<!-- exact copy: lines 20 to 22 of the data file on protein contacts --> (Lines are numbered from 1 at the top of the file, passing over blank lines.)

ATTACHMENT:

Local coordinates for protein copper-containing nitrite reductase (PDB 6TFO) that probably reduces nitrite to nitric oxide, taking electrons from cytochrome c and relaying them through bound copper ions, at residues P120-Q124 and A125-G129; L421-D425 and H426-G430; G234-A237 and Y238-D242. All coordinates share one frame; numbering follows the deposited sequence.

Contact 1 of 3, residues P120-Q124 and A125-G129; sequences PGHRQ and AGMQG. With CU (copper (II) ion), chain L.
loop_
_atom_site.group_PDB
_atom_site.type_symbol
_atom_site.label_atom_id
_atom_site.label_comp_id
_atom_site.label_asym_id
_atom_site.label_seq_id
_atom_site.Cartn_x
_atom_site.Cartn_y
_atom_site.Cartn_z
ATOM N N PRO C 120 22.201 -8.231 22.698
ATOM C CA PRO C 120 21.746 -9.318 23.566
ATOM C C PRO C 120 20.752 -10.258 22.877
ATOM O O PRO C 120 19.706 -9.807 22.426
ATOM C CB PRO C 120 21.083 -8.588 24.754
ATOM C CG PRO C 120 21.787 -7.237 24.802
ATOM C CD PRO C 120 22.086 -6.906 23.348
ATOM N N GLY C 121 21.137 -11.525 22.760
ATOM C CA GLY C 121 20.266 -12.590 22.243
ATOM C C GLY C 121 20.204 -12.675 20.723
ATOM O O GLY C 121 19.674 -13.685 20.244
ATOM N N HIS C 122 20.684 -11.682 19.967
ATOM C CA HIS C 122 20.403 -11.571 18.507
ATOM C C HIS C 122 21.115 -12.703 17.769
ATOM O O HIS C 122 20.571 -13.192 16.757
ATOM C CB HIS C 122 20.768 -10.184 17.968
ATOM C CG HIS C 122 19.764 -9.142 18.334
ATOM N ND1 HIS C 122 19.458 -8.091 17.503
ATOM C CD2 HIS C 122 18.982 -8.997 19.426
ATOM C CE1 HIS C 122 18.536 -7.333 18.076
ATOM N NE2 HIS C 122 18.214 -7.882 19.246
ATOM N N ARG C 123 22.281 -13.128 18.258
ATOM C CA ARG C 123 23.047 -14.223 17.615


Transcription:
ATOM N N GLY C 121 21.137 -11.525 22.760
ATOM C CA GLY C 121 20.266 -12.590 22.243
ATOM C C GLY C 121 20.204 -12.675 20.723